Being thick around the middle could be indicative of a shrunken brain, October 24, 2018. (AAP Image/Clara Molden/PA Wire)
Being thick around the middle could be indicative of a shrunken brain, new research suggests.
The discovery points to a link between excess body fat and impaired mental ability or dementia.
Scientists looked at a total of 9,652 people with an average age of 55.
Of the whole group, 19 per cent were shown to be obese according to their body mass index (BMI), a measurement which relates weight and height.
Magnetic resonance imaging (MRI) was then used to determine the brain volumes of participants in different parts of their brain.
Among people with higher BMIs, those with thicker waists had lower grey matter brain volumes than those who were slimmer round the middle.
The lowest grey matter brain volume, seen in 1,291 participants, was 786 cubic centimetres (cc).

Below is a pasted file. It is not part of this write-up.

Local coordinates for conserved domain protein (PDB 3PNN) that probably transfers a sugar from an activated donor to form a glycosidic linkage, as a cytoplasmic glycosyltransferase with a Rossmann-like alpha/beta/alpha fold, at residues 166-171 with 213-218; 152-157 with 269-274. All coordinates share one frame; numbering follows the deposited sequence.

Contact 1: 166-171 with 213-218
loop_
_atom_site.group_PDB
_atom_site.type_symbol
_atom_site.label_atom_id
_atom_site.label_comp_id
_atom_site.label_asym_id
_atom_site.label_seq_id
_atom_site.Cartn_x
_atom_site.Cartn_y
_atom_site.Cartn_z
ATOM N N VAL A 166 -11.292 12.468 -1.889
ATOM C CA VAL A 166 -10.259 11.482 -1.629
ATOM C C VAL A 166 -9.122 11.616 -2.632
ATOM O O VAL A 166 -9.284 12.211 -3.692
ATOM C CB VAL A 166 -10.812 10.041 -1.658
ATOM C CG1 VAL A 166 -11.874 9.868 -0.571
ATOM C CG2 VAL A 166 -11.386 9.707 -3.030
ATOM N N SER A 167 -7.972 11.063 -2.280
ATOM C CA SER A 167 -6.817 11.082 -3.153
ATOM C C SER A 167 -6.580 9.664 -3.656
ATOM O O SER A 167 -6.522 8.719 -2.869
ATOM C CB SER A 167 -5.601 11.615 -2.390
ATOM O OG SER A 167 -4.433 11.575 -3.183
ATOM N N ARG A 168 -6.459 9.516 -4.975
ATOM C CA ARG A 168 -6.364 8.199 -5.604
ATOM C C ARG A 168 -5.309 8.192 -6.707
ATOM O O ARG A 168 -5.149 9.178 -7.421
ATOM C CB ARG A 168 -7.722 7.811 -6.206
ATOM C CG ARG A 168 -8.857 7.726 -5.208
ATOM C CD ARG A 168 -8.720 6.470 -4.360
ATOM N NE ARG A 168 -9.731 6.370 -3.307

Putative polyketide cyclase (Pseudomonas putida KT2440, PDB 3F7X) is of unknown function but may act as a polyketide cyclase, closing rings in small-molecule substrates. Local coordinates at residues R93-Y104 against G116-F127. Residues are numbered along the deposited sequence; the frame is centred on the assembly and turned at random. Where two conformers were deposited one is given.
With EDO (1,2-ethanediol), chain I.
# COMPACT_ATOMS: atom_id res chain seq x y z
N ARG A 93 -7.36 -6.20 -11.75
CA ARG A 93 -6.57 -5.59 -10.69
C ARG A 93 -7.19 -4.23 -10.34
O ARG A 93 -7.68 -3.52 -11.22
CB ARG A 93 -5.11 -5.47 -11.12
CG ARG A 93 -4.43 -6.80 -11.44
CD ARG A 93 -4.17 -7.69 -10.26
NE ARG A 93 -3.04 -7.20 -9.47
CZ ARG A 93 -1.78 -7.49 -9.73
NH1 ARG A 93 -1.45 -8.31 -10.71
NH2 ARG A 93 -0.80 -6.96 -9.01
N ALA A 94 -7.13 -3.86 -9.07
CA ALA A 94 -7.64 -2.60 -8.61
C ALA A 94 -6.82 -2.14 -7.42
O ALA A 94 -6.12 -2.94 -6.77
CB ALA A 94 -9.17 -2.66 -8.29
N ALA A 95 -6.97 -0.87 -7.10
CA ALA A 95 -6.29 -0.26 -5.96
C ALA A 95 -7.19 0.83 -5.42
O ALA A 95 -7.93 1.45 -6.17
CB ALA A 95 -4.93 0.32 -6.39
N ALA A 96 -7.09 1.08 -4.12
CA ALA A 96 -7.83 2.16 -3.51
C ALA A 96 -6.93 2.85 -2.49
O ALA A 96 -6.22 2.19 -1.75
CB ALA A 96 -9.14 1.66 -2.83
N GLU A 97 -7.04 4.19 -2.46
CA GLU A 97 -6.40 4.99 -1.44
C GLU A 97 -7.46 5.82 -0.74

This compared with a volume of 798 for around 3,000 people of healthy weight.
Grey matter in the brain consists mostly of nerve cells while "white matter" is made up of connecting nerve fibres.
The study, published in the journal Neurology, found no significant differences in white matter volume.
"Existing research has linked brain shrinkage to memory decline and a higher risk of dementia, but research on whether extra body fat is protective or detrimental to brain size has been inconclusive," Lead researcher Dr Mark Hamer, from Loughborough University, said.
"Our research looked at a large group of people and found obesity, specifically around the middle, may be linked with brain shrinkage."
It was unclear whether obesity leads to brain structure abnormalities or the other way around, he said.
Links were also found between obesity and shrinkage in specific regions of the brain.
"It may be possible that, someday, regularly measuring BMI and waist-to-hip ratio may help determine brain health," Dr Hamer added.
A limitation of the study was that only 5 per cent of those invited to participate ended up taking part, the researchers pointed out. Those who did participate tended to be healthier than those who did not.
Therefore the results may not provide a true population-wide picture.
Dr James Pickett, head of research at Alzheimer's Society, says: "We don't know what precisely links obesity, brain health, and risk of dementia, but it is likely that poorer cardiovascular health plays a role.
"Our researchers are working day-in, day-out to try and further unpick this."
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